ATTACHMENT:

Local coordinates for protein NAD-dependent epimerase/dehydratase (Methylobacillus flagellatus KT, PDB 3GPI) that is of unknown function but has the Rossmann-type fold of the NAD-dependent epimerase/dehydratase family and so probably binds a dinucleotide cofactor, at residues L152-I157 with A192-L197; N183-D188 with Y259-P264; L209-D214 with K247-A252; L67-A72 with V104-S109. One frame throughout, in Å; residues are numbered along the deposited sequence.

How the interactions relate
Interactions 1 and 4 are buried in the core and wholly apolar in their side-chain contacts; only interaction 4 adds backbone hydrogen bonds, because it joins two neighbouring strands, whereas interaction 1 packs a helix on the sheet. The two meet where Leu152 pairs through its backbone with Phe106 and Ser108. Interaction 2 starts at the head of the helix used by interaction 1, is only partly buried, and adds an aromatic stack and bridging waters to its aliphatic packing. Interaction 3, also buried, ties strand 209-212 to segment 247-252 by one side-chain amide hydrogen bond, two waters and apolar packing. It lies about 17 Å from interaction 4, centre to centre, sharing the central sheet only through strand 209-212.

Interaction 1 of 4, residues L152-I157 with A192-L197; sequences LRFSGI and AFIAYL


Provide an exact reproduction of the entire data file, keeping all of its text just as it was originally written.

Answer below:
Local coordinates for protein NAD-dependent epimerase/dehydratase (Methylobacillus flagellatus KT, PDB 3GPI) that is of unknown function but has the Rossmann-type fold of the NAD-dependent epimerase/dehydratase family and so probably binds a dinucleotide cofactor, at residues L152-I157 with A192-L197; N183-D188 with Y259-P264; L209-D214 with K247-A252; L67-A72 with V104-S109. One frame throughout, in Å; residues are numbered along the deposited sequence.

How the interactions relate
Interactions 1 and 4 are buried in the core and wholly apolar in their side-chain contacts; only interaction 4 adds backbone hydrogen bonds, because it joins two neighbouring strands, whereas interaction 1 packs a helix on the sheet. The two meet where Leu152 pairs through its backbone with Phe106 and Ser108. Interaction 2 starts at the head of the helix used by interaction 1, is only partly buried, and adds an aromatic stack and bridging waters to its aliphatic packing. Interaction 3, also buried, ties strand 209-212 to segment 247-252 by one side-chain amide hydrogen bond, two waters and apolar packing. It lies about 17 Å from interaction 4, centre to centre, sharing the central sheet only through strand 209-212.

Interaction 1 of 4, residues L152-I157 with A192-L197; sequences LRFSGI and AFIAYL